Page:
Harold F. Schiffman

Posted February 2023 

It is with sadness that I report the passing of Harold F. Schiffman (1938-2022), known to many of us affectionately as Hal. Hal was also a close mentor of mine and a member of my dissertation committee at Penn. In my early work, and still today, I am influenced by his groundbreaking book (1996) book Linguistic Culture and Language Policy. He was an early theorist in what we today might refer to as 'situated' approaches to language policy that draw upon discourse analysis and ethnography to understand how language policy relates to lived experiences. For any early career researchers who have not read his book, I can recommend it enthusiastically. He was influential in a number of other scholarly areas as well, and I will share some reflections by a couple of his colleagues in follow-up messages.

I first encountered Hal's work as an undergraduate in a linguistic anthropology course taught by Bambi Schieffelin. She assigned his article "The Balance of Power in Multiglossic Languages: Implications for Language Shift," which remains one of my favorite articles. When I got to the University of Pennsylvania to begin doctoral studies, I could not believe my luck that he was there, too. I fondly remember taking his language policy seminar. Hal had an encyclopedic knowledge of language situations throughout the world and would readily and rapidly cite demographic data about languages, numbers of speakers, and sociopoltical tensions in various polities (he was also fond of the term 'polity') during our seminar sessions. I am perhaps dating myself by saying that Hal was the first university instructor I had who taught a course in a fully technologically integrated way, drawing upon a rich collection of materials that he assembled (some of which can still be seen here on his archived website). We now take such technological mediation for granted in our teaching, but in this Hal was a pioneer. I will never forget the rich and stimulating conversations we had in that seminar. He was also a guide to me on the use of listservs and helped me early on to set up the Educational Linguistics list which was inspired by the Language Policy list that he founded. I was honored that he passed the torch of the Consortium for Language Policy and Planning and the related listserv to me when he retired. I also recall the small flourishes of Hal's style such as the cloth covers for his pocket calendar that would always match the shirt he was wearing or his use of a personal embossed library seal on his collection of books.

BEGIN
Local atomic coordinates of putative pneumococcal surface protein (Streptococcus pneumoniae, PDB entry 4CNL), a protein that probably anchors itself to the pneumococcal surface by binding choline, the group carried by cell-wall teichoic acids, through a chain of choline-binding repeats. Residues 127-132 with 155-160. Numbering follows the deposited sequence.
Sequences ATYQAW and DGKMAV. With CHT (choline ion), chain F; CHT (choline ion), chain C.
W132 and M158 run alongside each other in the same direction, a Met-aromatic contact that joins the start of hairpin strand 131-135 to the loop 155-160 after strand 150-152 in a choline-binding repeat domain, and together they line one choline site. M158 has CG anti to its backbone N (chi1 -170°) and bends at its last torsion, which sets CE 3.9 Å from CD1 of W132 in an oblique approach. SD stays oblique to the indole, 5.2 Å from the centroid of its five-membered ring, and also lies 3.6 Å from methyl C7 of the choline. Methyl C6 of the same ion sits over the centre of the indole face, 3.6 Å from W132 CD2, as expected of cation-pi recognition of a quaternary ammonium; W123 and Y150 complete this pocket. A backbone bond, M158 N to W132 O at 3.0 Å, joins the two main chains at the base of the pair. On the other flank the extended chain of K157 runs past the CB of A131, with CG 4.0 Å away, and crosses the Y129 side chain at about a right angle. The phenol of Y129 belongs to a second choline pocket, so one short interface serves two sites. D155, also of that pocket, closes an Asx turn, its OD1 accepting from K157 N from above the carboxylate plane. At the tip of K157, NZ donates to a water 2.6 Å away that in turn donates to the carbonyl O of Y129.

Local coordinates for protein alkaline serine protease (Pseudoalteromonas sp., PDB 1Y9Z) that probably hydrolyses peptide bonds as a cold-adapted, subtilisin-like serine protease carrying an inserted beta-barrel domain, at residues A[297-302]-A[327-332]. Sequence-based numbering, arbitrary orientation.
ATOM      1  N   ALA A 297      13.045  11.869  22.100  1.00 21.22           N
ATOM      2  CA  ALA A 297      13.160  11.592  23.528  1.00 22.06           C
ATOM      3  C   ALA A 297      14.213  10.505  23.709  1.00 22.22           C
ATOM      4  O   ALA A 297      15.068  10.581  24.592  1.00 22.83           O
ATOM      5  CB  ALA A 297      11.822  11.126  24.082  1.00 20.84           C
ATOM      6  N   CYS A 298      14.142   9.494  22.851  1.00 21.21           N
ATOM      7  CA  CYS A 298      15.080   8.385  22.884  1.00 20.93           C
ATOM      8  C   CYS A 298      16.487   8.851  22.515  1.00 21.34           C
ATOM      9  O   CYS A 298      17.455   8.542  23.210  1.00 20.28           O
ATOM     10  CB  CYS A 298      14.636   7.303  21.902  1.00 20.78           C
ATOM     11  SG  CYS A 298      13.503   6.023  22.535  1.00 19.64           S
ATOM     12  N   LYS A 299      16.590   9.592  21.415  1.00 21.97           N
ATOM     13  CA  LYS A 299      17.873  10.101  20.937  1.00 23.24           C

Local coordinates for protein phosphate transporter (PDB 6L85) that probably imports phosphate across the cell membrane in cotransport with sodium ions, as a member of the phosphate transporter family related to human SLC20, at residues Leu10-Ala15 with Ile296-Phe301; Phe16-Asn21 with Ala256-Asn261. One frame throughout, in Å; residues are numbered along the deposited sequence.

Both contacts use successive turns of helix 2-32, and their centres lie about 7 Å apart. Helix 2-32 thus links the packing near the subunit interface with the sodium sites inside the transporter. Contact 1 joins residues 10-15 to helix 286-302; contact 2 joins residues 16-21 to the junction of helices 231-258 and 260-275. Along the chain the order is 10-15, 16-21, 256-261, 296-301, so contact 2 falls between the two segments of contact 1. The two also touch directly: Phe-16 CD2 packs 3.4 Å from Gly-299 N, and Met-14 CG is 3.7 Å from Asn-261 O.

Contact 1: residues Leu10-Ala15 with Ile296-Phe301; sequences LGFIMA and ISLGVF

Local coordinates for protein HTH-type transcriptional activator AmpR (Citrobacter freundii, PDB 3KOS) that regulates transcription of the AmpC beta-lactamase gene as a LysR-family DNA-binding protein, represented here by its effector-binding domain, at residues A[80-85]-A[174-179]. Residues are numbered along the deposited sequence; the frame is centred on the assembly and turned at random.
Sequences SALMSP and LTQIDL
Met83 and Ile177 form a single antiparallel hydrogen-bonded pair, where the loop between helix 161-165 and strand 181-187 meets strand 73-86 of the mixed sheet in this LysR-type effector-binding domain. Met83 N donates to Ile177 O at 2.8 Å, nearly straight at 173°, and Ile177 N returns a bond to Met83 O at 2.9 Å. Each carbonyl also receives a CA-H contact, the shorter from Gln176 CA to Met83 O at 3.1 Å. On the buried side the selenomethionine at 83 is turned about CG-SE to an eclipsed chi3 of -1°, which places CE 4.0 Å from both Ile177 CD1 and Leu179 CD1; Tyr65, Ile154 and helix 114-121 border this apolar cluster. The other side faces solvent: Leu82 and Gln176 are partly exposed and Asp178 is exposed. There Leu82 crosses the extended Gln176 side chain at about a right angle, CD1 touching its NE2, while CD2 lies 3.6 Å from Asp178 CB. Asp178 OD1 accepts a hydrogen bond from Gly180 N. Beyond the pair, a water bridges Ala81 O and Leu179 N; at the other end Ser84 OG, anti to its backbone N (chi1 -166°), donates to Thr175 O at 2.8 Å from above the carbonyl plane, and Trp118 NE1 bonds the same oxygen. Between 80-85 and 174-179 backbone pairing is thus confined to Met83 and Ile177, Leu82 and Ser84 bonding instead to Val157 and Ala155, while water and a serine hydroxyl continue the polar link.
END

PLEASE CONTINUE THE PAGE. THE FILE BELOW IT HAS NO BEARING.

Hal passed away on December 14, 2022 and the memorial service for him at Haddonfield United Methodist Church was on Saturday, January 28th. His wife, Marilyn, asks that donations in his name be made to Haddonfield United Methodist Church, 29 Warwick Road, Haddonfield, NJ 08033, with Hal Schiffman Moscow Seminary Scholarship in the memo line or connect with https://www.haddonfieldumc.org/give. Hal had an ongoing love of the Russian language and people and a desire to be an agent of peace. In the 1960's he was part of a Quaker peace-making group (the Tripartite Russia Initiative) that consisted of Quakers from the US, Quakers from Great Britain, and representatives from Russia. His church became involved in several ministries with the Methodist Church in Russia that was reopening in the 90s, and he went with a delegation of American Methodists to the 10th anniversary of the Moscow Theological Seminary.

I feel the loss of yet another great mind and mentor deeply.

Rest in peace, dear friend,



Francis M. Hult, PhD, FRGS | Professor
Department of Education
University of Maryland, Baltimore County (UMBC)